The beginnings of Megadeth were exciting times. The things working against us were we were just flat broke, it’s just one of those things. It’s like, well, I don’t want to get a job, I don’t want to have to go and do that. Dave and I were very much unified in that you know, we’ll squat at people’s homes, we’ll sleep on floors, we’ll live in our van, we’ll sleep in our rehearsal room. We’ll do whatever it takes because the band and the music and our fans and the scene were the most important thing to us, period.
I think in any stage of the game, there’s distractions you know, even in our biggest days when there’s a whole other level of distractions, sex and drugs and money and all kinds of other things that can distract you. Which is ironic because you start out and you’re flat broke and you’re distracted and then you can be successful and be just as distracted with the very thing you wish you had when you were broke. It just goes to show you know you really can’t do it for the monetary and even for the almost healthy and worldly reward, you really have to do it for just the true love and satisfaction of playing.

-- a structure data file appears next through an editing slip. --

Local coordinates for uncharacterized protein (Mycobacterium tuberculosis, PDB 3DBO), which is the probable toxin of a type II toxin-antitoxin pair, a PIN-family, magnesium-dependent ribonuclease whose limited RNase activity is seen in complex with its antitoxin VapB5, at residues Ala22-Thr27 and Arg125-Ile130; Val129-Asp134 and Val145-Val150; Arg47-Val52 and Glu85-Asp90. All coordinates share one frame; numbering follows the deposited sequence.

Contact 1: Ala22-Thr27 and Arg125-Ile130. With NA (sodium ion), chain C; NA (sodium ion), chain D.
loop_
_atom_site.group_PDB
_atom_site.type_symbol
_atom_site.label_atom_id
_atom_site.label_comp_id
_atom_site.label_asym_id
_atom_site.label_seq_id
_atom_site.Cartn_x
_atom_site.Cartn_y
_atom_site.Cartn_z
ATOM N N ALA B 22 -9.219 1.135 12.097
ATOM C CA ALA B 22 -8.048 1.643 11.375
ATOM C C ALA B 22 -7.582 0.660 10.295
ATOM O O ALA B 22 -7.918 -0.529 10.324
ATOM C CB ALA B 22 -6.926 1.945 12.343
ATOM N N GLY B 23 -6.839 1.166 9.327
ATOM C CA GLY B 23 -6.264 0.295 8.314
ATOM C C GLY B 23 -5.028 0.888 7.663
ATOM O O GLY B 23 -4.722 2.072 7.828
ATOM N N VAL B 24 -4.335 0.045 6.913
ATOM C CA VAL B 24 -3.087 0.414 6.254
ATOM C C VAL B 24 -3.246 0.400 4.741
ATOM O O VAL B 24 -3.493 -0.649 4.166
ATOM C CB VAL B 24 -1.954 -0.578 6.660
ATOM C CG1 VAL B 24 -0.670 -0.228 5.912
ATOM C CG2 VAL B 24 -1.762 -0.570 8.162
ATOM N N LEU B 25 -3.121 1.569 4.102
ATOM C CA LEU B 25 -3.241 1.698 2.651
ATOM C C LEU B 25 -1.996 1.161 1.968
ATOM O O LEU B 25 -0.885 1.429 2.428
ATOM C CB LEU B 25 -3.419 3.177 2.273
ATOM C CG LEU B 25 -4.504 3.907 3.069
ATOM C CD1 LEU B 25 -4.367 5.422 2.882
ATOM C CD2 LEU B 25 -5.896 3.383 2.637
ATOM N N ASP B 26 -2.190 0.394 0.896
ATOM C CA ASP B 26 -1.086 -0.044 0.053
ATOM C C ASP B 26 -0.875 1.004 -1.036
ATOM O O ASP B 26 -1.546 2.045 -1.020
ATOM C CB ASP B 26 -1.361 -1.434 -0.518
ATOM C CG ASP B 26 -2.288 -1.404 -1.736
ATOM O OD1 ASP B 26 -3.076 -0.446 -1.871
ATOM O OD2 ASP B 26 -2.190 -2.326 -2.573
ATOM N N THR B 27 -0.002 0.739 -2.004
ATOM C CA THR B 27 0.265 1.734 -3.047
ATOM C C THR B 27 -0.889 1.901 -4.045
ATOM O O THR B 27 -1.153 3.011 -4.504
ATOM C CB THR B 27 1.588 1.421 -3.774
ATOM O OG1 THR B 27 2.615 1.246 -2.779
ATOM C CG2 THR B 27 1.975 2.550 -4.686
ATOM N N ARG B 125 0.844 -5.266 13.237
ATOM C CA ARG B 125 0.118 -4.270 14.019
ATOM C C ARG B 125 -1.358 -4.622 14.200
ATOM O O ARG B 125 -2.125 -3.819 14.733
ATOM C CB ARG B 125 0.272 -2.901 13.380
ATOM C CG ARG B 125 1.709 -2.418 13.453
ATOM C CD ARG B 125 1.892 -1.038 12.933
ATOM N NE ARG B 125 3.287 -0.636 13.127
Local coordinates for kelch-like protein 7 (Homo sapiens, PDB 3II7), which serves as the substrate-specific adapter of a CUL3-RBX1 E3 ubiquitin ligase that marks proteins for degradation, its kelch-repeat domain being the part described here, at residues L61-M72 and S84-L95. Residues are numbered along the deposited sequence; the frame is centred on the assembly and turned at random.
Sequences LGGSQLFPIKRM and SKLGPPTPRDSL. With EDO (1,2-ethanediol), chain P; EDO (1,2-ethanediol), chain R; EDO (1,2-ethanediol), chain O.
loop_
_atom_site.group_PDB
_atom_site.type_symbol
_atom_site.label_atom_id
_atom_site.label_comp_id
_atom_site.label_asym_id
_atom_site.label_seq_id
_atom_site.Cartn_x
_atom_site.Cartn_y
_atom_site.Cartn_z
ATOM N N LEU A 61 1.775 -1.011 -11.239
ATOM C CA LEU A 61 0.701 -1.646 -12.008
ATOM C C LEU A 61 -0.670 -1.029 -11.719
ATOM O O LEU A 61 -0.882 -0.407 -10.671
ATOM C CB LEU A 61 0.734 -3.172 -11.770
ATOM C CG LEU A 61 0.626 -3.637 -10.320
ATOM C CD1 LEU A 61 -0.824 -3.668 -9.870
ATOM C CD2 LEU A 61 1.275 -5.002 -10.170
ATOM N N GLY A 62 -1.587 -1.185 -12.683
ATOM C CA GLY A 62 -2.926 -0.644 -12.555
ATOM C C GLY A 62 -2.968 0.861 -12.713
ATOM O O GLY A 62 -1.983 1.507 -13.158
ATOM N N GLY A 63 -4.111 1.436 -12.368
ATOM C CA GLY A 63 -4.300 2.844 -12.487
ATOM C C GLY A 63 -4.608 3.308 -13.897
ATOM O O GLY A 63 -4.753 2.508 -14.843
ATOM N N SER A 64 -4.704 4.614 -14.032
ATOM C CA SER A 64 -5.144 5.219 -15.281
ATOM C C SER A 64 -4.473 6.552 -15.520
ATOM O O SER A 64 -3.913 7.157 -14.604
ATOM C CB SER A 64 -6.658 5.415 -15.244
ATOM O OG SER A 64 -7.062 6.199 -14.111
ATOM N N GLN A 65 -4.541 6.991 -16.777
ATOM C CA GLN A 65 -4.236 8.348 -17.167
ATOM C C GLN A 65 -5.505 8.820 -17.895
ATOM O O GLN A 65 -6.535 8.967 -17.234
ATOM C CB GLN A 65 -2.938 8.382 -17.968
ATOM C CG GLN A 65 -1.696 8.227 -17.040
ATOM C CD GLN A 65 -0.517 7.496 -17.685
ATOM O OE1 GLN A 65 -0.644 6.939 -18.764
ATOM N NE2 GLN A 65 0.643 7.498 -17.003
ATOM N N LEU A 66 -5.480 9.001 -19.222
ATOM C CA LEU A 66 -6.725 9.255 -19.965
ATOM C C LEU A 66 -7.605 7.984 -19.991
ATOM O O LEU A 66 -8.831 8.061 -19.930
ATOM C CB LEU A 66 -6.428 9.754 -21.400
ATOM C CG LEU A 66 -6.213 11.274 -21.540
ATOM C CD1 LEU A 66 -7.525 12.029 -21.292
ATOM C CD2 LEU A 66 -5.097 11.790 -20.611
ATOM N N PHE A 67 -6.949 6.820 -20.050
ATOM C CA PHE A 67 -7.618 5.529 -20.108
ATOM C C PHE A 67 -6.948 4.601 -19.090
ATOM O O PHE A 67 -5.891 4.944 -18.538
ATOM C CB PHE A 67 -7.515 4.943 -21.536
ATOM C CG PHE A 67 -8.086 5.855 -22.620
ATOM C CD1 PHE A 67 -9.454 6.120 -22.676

Being a life long career musician, things ebb and flow. We started out with nothing, we ended up at some big arena and stadium level heights then there was a period in the 90′s when the music business was imploding, our numbers and what we got used to and accustomed to, they changed and we had to go through reinvention. We dug so much and made so many different records and had line-ups change and there was kind of a desire to musically evolve, keep pushing things forward and not just be a one trick pony. Some of those were well received and some of them not so well received by the fans. There are also some tough criticisms you have to work through as a musician. I don’t care who you are, you always like to be rewarded, you always like to be applauded. It’s always tough to be criticized but you have to have a thick skin if you’re going to be performing and playing out for other people, whether you’re getting paid for it or you’re just doing it for for fun. So that, I think kind of in a nutshell, is sort of the heart and soul of the journey with Megadeth.